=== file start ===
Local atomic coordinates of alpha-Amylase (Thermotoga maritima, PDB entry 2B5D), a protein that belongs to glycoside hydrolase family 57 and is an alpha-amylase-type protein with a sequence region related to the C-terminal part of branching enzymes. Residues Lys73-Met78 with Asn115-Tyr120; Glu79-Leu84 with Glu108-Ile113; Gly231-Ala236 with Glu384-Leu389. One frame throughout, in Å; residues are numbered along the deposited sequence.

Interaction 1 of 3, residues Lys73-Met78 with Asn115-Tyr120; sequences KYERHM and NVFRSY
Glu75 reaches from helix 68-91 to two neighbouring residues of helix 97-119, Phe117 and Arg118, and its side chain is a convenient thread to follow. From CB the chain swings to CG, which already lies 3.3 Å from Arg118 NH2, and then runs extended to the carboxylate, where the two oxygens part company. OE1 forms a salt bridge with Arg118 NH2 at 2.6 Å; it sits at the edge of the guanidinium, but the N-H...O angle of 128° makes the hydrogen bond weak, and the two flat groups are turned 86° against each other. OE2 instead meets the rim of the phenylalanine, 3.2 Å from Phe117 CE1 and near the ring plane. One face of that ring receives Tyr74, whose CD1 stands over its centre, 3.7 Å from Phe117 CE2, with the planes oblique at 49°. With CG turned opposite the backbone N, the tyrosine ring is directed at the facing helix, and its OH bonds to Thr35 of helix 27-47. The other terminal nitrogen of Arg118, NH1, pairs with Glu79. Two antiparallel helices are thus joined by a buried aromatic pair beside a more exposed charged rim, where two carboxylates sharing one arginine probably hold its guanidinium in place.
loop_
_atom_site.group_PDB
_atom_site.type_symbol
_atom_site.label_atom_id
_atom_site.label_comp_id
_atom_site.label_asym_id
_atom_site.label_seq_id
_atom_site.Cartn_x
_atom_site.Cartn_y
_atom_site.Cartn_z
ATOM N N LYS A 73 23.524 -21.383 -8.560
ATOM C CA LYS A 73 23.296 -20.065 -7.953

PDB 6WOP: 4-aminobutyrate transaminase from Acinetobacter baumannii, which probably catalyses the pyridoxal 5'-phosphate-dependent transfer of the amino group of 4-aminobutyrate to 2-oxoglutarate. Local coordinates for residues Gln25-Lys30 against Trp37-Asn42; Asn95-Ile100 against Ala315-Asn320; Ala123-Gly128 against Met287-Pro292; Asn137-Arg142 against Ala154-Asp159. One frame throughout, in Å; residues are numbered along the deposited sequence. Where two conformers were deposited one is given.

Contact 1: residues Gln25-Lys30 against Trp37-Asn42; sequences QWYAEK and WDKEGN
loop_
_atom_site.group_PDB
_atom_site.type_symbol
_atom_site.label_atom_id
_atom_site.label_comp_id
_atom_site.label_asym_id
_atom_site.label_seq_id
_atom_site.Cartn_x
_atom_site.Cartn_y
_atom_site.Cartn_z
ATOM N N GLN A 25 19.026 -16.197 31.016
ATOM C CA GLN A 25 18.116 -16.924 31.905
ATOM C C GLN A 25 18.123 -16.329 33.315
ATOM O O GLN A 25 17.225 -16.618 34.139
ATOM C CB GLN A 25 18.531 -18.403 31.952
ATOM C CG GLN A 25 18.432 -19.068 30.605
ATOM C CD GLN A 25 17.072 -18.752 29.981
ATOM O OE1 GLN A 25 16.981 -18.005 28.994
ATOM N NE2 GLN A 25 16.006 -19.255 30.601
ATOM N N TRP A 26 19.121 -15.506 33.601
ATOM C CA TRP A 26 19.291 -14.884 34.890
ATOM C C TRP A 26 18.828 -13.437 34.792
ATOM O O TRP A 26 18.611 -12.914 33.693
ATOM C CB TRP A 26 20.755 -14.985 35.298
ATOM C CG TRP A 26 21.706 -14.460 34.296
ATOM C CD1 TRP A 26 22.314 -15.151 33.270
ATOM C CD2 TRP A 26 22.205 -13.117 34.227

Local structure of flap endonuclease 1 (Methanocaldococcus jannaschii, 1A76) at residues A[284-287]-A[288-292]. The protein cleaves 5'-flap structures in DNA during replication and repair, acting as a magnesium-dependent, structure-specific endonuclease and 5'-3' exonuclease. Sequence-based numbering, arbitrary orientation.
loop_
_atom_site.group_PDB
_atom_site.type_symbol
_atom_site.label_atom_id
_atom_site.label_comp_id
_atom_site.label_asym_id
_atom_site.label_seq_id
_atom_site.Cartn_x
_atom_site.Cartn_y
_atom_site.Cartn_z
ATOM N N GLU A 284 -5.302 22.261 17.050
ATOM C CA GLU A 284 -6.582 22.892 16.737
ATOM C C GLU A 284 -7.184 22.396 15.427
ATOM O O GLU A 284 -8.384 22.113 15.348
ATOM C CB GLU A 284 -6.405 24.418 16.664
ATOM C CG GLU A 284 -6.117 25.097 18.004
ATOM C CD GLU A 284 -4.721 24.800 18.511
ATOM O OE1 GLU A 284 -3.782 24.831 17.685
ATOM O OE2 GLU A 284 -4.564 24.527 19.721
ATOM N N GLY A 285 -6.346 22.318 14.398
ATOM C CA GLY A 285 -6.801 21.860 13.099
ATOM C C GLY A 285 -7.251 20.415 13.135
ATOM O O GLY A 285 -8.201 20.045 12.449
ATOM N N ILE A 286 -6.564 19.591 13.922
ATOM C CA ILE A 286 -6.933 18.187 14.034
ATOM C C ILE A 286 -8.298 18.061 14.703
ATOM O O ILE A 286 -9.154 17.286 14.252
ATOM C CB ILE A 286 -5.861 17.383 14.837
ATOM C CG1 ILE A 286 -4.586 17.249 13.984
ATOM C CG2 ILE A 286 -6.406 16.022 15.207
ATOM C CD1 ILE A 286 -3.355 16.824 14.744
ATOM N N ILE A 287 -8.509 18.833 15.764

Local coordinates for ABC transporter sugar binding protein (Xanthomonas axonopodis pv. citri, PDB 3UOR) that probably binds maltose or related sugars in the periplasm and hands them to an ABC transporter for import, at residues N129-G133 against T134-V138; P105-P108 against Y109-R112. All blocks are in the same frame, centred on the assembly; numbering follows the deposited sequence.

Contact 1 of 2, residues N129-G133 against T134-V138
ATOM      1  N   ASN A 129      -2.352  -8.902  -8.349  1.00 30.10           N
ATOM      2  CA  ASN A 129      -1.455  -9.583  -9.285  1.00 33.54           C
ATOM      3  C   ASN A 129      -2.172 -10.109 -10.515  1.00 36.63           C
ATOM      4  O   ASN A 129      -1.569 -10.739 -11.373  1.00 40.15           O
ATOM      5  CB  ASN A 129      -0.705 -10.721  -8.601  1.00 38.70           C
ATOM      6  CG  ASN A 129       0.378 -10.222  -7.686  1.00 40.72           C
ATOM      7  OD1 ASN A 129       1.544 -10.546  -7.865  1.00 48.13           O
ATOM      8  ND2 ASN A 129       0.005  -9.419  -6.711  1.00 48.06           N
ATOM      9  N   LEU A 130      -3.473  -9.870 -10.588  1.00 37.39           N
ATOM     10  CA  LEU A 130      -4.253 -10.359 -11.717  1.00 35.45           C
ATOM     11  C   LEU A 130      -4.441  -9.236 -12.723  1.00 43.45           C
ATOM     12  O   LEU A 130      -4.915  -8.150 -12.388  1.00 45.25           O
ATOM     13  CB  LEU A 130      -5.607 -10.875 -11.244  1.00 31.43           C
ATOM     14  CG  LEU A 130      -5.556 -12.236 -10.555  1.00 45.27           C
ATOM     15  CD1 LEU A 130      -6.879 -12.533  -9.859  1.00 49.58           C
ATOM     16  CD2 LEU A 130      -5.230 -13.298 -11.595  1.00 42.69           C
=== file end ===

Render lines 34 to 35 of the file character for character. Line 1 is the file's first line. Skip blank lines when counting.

ATOM C CD GLN A 25 17.072 -18.752 29.981
ATOM O OE1 GLN A 25 16.981 -18.005 28.994